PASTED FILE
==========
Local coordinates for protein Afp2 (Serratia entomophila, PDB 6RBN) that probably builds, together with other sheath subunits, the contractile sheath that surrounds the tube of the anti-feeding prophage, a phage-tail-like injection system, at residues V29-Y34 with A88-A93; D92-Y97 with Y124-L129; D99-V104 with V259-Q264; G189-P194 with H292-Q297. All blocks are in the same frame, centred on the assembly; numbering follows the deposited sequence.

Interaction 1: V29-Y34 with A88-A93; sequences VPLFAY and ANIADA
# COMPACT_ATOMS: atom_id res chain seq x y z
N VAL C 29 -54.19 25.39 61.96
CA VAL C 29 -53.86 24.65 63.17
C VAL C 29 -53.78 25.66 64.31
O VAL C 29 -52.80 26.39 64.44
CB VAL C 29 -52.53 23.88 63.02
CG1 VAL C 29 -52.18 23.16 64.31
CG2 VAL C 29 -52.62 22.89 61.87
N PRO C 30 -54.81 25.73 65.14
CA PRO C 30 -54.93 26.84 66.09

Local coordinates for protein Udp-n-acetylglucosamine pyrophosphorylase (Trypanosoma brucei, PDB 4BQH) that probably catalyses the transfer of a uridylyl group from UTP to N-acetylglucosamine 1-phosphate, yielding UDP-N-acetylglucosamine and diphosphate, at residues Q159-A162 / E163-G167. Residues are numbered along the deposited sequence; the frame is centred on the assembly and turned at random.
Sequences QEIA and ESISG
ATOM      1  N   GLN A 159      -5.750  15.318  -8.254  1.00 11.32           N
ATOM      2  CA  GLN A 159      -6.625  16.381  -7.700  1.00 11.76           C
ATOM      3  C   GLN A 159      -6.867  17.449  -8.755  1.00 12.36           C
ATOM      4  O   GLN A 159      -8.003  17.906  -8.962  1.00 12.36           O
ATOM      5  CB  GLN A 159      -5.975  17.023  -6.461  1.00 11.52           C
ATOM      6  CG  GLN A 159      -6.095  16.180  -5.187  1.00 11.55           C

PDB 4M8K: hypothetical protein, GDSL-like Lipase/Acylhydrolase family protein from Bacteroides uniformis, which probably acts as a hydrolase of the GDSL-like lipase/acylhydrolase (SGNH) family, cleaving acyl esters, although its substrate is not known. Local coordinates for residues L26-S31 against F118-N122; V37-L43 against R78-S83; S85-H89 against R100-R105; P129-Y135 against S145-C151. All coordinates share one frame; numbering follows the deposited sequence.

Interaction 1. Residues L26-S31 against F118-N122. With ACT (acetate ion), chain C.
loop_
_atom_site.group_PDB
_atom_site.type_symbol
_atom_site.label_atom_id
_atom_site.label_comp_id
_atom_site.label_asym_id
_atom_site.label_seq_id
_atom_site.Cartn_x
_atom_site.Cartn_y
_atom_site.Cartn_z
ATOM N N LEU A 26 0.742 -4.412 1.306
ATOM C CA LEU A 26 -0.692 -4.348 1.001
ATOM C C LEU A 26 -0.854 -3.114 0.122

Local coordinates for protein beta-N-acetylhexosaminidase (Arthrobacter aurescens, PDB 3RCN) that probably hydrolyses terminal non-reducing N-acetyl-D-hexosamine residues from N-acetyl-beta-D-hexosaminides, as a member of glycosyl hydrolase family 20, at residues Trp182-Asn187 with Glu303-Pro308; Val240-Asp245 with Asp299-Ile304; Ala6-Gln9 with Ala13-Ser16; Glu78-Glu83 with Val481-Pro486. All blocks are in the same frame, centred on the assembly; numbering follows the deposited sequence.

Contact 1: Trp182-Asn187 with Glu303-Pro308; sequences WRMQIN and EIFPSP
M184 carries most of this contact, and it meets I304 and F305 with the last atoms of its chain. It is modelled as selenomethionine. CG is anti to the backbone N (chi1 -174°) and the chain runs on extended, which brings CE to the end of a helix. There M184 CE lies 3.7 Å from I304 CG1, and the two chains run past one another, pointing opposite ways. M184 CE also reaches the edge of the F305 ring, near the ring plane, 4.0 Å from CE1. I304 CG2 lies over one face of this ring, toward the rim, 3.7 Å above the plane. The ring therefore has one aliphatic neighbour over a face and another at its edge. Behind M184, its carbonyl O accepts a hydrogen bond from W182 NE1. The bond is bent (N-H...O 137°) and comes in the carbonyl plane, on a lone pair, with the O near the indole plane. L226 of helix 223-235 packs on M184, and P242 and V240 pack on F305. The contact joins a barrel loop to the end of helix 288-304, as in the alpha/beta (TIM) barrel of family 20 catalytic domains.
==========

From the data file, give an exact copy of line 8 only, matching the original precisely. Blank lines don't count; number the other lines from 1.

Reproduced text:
CB VAL C 29 -52.53 23.88 63.02